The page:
No industry has experienced the highs and lows of COVID-19 quite like the consumer sector. From the surge in demand for consumer products to the erosion of the travel industry, COVID-19 has been a crisis like no other. For most of the consumer sector this has been a supply-side crisis as well as, a demand-side one. CEOs have had to combine operational sharpness and ruthless decision making with social awareness, community impact, purpose, and empathy. The demands on leaders have never been so great and the leadership traits that enable success never so varied and vast. As the consumer sector looks forward, it is clear consumer behavior has changed, and with it so must the way consumer executives lead.
Objective and Methodology
In the fourth quarter of 2020 Russell Reynolds interviewed over 50 consumer sector CEOs and other c-suite leaders (a full list of the executives we interviewed is in the appendix). Our goal was to look forward and understand permanent changes in consumer behavior; the impact of these changes in behavior on business models and ultimately the leadership requirements businesses will face in the years ahead. We also conducted a “route-to-the-top” analysis of CEOs from the top 300 consumer companies global, to assess the background and experience of these leaders against the requirements their businesses will face in the future.
Consumer 3.0 - a New Paradigm
Consumer business leaders are agreed that COVID-19 has accelerated pre-existing trends in the sector as well as introducing entirely new behavioral shifts. “Two years ago we would have said that focus on the customer and digital is important, but for the foreseeable future it’s really table stakes and non-negotiable.” said Geoffroy van Raemdonck, Chief Executive Officer of Neiman Marcus. During the first peak, many companies in the consumer sector were able to pivot, operate in an agile fashion and leaders were surprised at their own organizations’ ability to rapidly adapt, improvise and innovate, to serve their customers’ needs. Now companies are re-evaluating their business models and making strategic adjustments for the new consumer paradigm. Executives are unanimous that consumers have changed, and the companies that are able to stay ahead of future consumer behavior, maintaining that speed and innovation will be the most successful.
“We need to execute the best against the new consumer paradigm. This new consumer behavior will impact innovation, marketing, customer partnership and SKU management. Our space just got a lot more interesting.”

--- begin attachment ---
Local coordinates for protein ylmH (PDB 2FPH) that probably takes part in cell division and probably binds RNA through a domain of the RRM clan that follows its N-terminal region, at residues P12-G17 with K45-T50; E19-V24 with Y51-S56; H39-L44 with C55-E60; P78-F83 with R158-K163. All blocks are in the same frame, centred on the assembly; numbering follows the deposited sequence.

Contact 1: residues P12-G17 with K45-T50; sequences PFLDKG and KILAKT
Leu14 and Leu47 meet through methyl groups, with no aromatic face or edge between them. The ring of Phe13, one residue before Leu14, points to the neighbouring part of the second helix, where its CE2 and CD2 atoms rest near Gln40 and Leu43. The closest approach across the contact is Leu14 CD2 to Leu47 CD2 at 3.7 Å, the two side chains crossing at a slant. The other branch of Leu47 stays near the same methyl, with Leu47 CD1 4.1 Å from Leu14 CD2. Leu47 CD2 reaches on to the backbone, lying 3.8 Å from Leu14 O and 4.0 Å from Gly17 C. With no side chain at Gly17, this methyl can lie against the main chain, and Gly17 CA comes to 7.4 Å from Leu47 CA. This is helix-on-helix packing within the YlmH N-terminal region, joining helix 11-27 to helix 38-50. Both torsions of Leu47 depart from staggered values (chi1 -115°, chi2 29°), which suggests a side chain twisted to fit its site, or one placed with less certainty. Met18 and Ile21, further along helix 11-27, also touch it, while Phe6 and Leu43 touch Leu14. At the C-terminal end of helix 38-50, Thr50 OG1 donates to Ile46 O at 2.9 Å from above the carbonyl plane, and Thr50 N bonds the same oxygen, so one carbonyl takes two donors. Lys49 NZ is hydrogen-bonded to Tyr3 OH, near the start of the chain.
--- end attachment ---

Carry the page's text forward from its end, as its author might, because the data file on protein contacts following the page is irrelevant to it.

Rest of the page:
Steve Cahillane, Chief Executive Officer, Kellogg’s
The new consumer paradigm – what we call Consumer 3.0 - is one in which a consumer has completely turned the table on brands, retailers, and hospitality companies alike. According to Peter Feld, the Chief Executive Officer of GfK, “83 percent of shoppers across Europe changed their behavior” over the course of this year due to COVID. For the past decade companies have talked about customer centricity, the need for omni-channel solutions and the desire to be ahead of the end consumer, but few have truly embraced against this. Through our interviews we have identified four fundamental changes in consumer behavior:
- DIGITAL AMPLITUDE
- LIFE REBALANCING
- HYGIENE STANDRADS
- SOCIAL PURPOSE
“E-everything we think will stay. In-home food consumption will moderate, people have become more family-orientated and are keen to share. Hygiene will stay, moderately, with people still wearing masks post vaccine. Giving back to the community was nice to do in previous roles, now it is essential.”
Fabian Garcia, President, Unilever North America
The acceleration of digital adoption is almost a cliché, such has been its prevalence in COVID-19 business conversations. As put by Steve Oakland, Chief Executive Officer of TreeHouse Foods, “even my 85-year-old mother uses Instacart.” Ecommerce adoption has often occurred at changes of life stage. Events such as buying a home, getting married or having a child have led to consumers adopting online purchasing habits in new category channels. For consumer businesses, the crisis has driven the adoption of digital channels by multiple consumer groups at one time. Categories which would have previously taken a decade or longer to reach specific levels of online penetration -online grocery purchasing, for example - have reached these levels almost overnight.